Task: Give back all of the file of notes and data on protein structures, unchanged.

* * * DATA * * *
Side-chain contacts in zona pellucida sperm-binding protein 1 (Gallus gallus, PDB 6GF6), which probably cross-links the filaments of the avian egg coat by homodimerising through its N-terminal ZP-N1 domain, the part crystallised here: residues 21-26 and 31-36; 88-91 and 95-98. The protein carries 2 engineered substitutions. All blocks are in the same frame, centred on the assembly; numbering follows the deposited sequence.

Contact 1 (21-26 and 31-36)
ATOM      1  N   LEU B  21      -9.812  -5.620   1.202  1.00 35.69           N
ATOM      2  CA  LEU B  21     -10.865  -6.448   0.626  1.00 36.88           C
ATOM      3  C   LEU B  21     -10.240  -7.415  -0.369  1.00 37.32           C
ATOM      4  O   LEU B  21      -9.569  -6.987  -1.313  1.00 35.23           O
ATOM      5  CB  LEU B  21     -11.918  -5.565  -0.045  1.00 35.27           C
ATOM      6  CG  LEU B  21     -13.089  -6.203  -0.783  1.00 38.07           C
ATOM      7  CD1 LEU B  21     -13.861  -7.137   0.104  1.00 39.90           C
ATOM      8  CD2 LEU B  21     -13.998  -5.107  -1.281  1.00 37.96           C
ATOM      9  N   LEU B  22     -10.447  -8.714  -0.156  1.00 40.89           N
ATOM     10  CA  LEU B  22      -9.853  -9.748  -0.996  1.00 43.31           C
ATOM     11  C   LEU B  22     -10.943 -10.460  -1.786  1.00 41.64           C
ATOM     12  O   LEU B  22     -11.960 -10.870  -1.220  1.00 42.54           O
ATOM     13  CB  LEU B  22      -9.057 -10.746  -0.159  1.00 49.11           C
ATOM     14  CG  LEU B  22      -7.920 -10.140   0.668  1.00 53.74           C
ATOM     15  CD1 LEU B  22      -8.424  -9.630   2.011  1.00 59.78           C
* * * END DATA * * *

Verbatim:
Side-chain contacts in zona pellucida sperm-binding protein 1 (Gallus gallus, PDB 6GF6), which probably cross-links the filaments of the avian egg coat by homodimerising through its N-terminal ZP-N1 domain, the part crystallised here: residues 21-26 and 31-36; 88-91 and 95-98. The protein carries 2 engineered substitutions. All blocks are in the same frame, centred on the assembly; numbering follows the deposited sequence.

Contact 1 (21-26 and 31-36)
ATOM      1  N   LEU B  21      -9.812  -5.620   1.202  1.00 35.69           N
ATOM      2  CA  LEU B  21     -10.865  -6.448   0.626  1.00 36.88           C
ATOM      3  C   LEU B  21     -10.240  -7.415  -0.369  1.00 37.32           C
ATOM      4  O   LEU B  21      -9.569  -6.987  -1.313  1.00 35.23           O
ATOM      5  CB  LEU B  21     -11.918  -5.565  -0.045  1.00 35.27           C
ATOM      6  CG  LEU B  21     -13.089  -6.203  -0.783  1.00 38.07           C
ATOM      7  CD1 LEU B  21     -13.861  -7.137   0.104  1.00 39.90           C
ATOM      8  CD2 LEU B  21     -13.998  -5.107  -1.281  1.00 37.96           C
ATOM      9  N   LEU B  22     -10.447  -8.714  -0.156  1.00 40.89           N
ATOM     10  CA  LEU B  22      -9.853  -9.748  -0.996  1.00 43.31           C
ATOM     11  C   LEU B  22     -10.943 -10.460  -1.786  1.00 41.64           C
ATOM     12  O   LEU B  22     -11.960 -10.870  -1.220  1.00 42.54           O
ATOM     13  CB  LEU B  22      -9.057 -10.746  -0.159  1.00 49.11           C
ATOM     14  CG  LEU B  22      -7.920 -10.140   0.668  1.00 53.74           C
ATOM     15  CD1 LEU B  22      -8.424  -9.630   2.011  1.00 59.78           C